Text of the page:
A high school classmate recently lamented that our ten year reunion had come and gone without celebration and that our fifteenth was probably not going to happen. Classmates wondered if anyone had the energy between work and babies to put one together, and I wondered if in the age of Facebook and other social media, people even organize high school reunions anymore. There was something dated about seeing friends get really excited about seeing friends, as if status updates, texting, and video chat didn’t exist. But maybe more to point, real life interaction is a cause for enthusiasm these days, and that is, for better or worse, a good reason to hold reunions and maybe even to make a film about one.
10 Years does everything you would expect from the genre, relying on familiar character types and situations. Jake (Channing Tatum) anchors the piece as a mortgage broker and erstwhile prom king. He wants to propose to his girlfriend (Jenna Dewan-Tatum) but has been waffling for no good reason. The unexpected appearance of his ex Mary (Rosario Dawson) is made more awkward when she arrives with her husband (Ron Livingston).
Jake also reconnects with his circle of friends, including high school sweethearts Cully (Chris Pratt) and Sam (Ari Graynor). They are married with children, but Cully still acts like one when he gets drunk. This results in obnoxious and failed attempts to apologize to former classmates for being a bully. High fliers Marty (Justin Long) and AJ (Max Minghella) don’t fare too well either. Though they are living deluxe, they don’t seem to have progressed past a college mentality and spend the night trying to show off to the hot girl Anna (Lynn Collins). When that doesn’t work, they end up pulling a prank you probably tried in grade school.
A few thankfully come off as well adjusted adults. Musician Reeves (Oscar Isaac) is the one who made it big. Despite his fame, he still has a crush on loner Elise (Kate Mara), and the two spend the evening in simmering flirtation. Meanwhile, Scott (Scott Porter) is happily settled in Japan with a positive attitude and few regrets. I can’t say this is the case for everyone, but way to take one for the expat team.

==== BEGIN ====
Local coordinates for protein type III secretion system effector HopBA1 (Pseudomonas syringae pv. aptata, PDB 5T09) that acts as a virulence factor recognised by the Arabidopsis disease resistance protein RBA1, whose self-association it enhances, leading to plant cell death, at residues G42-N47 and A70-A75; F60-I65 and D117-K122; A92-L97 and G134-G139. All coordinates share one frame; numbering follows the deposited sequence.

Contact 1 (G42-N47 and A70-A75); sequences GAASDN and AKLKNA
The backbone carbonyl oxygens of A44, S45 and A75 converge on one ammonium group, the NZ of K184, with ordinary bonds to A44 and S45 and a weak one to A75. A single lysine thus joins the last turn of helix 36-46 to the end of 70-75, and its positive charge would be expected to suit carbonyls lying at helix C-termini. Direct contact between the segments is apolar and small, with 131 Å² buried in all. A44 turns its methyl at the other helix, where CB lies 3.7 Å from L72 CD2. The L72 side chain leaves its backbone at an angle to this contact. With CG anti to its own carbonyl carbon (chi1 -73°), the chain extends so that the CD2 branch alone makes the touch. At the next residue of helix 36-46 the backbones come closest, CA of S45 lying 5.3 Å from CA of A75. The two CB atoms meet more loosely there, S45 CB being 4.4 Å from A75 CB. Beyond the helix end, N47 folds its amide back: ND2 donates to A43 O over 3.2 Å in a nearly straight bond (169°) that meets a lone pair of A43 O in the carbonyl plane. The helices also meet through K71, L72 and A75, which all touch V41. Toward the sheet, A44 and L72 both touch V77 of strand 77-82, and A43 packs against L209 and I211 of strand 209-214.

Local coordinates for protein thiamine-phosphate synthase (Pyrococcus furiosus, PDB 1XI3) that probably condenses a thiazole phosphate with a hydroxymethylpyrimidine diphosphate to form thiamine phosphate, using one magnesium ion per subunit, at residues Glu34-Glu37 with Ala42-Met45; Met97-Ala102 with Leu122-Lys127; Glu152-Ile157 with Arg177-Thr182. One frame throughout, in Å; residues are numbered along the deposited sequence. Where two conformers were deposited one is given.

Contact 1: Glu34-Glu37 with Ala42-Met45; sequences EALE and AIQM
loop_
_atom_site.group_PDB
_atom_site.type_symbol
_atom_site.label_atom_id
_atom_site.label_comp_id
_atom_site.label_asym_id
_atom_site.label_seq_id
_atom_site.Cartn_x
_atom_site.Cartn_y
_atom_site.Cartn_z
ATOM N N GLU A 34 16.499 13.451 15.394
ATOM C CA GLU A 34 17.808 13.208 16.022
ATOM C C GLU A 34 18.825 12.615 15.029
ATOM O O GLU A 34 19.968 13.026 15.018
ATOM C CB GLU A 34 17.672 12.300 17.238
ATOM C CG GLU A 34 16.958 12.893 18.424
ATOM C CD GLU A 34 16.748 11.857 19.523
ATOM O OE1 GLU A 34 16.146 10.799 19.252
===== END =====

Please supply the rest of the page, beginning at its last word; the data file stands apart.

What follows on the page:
There are too many characters for any one to progress beyond a label, even ten years on. Also, the added presence of two non-white characters only serves to develop the others. Peter (Aaron Yoo) gets the brunt of Cully’s abuse while Andre (Anthony Mackie) emphasizes his white friend’s (Brian Geraghty) sliding scale of blackness. Still, a few performances stand out; Collins is in fine Juilliard form as the prom queen whose happily ever after turned out differently than she expected, and even Tatum appears judiciously restrained as the de facto central character.
The pedestrian nature of this film ends up being its saving grace. Unlike other reunion movies, 10 Years doesn’t strain itself to recreate an era or to make overwhelming assessments about its characters’ lives. It allows them to casually reveal some flaws and successes while hiding others. The best thing about it is its aching averageness, which better approximates not only a high school reunion but real life. No one is really a stunner, and in the Facebook age where people thrive on the pretense of perfection, it’s satisfying to see that most of us are just like everyone else. We still want to fit in, we are still trying to sort out our lives, and we still care about our friends. Maybe your own ten year reunion was more exciting, but for those of us who have yet to attend one, this movie is a fine substitute.
“Never Had” penned and sung by Oscar Isaac
Prod: Marty Bowen, Reid Carolin, Wyck Godfrey, Channing Tatum
Dir: Jamie Linden
Writer: Jamie Linden
Cast: Channing Tatum, Rosario Dawson, Chris Pratt, Oscar Isaac, Justin Long, Max Minghella, Kate Mara, Lynn Collins, Jenna Dewan-Tatum, Ari Graynor, Scott Porter, Brian Geraghty, Anthony Mackie, Aubrey Plaza, Aaron Yoo, Nick Zano, Ron Livingston
Time: 100 min
Country: United States